3. Loan Term
The length of the new mortgage is important when you refi. Although a drop in interest rate does cause your payment to go down, what most people don’t realize is that if you refi back into the same term you originally had, you might not be better off long term. Part of the drop in payment is because you’ve added more payments that you have to make beyond your original term. For example, say your original mortgage was for $500,000 at 3.5% on a 30-year fixed. Your P&I payment was $2,245. Three years later, you can refinance to a new 30-year mortgage at 3.0%, and the new loan amount is approximately $470,000 because you’ve paid off $30k during those 3 years. Your new payment is $1,982 and you start jumping up and down for joy. You’re saving $263 bucks a month! Well yes, for those first 27 years. Then for 3 years you’re paying $1,982 a month that you wouldn’t have had to pay had you stayed in your original mortgage!!! If you do the math, you are still saving over the course of 30 years, but it isn’t nearly as much as you thought. And tack on closing costs…see #4.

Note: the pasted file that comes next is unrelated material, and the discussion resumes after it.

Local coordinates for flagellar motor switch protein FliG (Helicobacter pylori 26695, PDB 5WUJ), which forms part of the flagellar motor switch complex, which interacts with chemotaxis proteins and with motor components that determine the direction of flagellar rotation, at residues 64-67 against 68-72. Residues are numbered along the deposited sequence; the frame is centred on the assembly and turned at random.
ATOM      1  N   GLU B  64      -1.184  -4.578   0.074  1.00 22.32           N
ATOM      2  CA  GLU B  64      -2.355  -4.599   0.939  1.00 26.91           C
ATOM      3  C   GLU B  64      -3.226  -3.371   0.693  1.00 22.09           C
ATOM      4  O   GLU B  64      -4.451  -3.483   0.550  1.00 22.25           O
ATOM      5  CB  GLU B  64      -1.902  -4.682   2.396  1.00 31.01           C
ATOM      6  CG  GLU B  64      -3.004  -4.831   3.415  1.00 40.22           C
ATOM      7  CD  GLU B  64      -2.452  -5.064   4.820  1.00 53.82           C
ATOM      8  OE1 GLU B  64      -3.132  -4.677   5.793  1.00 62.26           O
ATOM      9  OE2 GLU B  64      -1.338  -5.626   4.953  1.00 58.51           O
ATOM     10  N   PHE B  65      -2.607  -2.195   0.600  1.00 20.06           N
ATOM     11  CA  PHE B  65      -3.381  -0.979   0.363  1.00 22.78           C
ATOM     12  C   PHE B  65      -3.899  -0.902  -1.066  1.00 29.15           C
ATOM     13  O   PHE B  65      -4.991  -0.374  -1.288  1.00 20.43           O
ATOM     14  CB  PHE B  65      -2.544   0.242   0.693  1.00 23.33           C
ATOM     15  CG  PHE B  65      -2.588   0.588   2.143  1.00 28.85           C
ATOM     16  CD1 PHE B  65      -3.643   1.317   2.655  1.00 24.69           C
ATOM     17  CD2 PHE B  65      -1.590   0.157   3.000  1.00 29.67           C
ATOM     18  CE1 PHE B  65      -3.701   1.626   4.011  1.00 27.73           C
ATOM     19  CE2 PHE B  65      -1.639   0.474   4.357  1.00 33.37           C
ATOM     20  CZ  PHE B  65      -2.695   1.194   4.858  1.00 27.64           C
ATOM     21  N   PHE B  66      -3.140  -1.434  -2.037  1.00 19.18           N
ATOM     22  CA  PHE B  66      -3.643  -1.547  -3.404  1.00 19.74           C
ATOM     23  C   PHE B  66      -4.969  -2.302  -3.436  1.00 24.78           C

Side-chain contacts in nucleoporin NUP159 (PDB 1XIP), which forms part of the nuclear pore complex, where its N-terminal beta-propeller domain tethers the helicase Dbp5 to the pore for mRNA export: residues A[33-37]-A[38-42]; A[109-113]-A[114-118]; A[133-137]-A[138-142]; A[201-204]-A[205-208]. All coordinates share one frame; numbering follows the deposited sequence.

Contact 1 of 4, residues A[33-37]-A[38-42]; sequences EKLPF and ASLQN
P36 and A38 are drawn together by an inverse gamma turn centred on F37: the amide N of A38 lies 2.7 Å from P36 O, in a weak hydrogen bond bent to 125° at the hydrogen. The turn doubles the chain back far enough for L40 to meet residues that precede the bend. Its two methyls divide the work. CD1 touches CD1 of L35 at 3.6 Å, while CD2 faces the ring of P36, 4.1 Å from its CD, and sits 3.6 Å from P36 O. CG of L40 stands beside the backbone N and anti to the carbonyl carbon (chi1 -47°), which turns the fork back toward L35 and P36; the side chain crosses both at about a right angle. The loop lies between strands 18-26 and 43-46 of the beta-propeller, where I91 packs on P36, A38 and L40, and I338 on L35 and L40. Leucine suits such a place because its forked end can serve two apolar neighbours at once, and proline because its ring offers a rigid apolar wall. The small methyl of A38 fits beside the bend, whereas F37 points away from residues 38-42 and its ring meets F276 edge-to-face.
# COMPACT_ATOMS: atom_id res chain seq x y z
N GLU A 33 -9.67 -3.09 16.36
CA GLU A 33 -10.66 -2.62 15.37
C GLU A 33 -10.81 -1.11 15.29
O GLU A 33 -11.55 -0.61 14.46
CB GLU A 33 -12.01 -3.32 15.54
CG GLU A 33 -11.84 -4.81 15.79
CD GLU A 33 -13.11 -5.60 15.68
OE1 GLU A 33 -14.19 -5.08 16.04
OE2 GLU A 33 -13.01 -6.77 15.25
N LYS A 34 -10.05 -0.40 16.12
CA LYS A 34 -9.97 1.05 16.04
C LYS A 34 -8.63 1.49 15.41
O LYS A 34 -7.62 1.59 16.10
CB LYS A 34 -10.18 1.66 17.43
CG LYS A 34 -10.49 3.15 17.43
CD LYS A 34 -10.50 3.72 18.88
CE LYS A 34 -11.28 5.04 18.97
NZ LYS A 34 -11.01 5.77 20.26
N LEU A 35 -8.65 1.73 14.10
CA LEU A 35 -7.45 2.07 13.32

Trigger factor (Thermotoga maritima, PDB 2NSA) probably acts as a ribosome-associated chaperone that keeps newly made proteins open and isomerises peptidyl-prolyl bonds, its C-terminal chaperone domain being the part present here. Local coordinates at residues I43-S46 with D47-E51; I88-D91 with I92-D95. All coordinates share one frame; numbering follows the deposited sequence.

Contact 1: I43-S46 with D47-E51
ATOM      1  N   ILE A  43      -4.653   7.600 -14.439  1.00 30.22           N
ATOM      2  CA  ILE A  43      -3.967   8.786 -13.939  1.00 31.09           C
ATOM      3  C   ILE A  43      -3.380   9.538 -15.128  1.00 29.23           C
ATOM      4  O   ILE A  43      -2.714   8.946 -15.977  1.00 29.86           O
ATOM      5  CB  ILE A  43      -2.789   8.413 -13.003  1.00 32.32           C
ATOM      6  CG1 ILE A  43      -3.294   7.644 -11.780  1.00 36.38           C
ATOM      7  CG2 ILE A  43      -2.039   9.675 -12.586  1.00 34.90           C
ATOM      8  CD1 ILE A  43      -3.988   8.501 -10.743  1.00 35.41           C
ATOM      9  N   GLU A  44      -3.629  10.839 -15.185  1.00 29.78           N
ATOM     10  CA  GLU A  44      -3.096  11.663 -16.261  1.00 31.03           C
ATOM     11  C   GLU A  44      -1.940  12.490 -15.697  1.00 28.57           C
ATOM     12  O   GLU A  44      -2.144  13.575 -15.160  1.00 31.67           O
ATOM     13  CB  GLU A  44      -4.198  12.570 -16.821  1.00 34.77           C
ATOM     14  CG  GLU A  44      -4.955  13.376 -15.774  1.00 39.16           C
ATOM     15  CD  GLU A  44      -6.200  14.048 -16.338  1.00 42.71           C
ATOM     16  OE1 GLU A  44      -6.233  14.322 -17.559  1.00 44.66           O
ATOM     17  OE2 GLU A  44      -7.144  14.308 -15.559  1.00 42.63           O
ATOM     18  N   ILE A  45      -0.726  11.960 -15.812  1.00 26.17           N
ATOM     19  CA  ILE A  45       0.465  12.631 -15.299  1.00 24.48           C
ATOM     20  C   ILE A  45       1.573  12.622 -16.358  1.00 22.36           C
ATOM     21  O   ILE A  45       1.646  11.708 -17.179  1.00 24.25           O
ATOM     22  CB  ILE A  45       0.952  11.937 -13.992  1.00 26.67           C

4. Closing Costs
Many times when you refi, your mortgage guy either offers to “pick up the closing costs”, or they “get rolled into the loan”. When he says he’ll pick up the closing costs, that means you aren’t getting the best rate you could have gotten (i.e. you would get something like 3.125% in our example above), if you had paid your closing costs out of pocket. When closing costs get rolled into the loan (you borrow more than the $470,000 in our above example), that means you are paying interest on them for 30 years. Those closing costs end up costing you a lot more. If you pay closing costs out of pocket, then you have to think about how long you are going to be in the house and how many months of savings of $263 that it takes to break even (use the calculator above). Also, you probably want to shop around with several lenders and/or brokers and see who can give you the best deal – costs can be wildly different. Expect to pay about 2%-5% of your home’s value in closing costs depending on your lender and area of the country – see this article for a good explanation of all closing costs.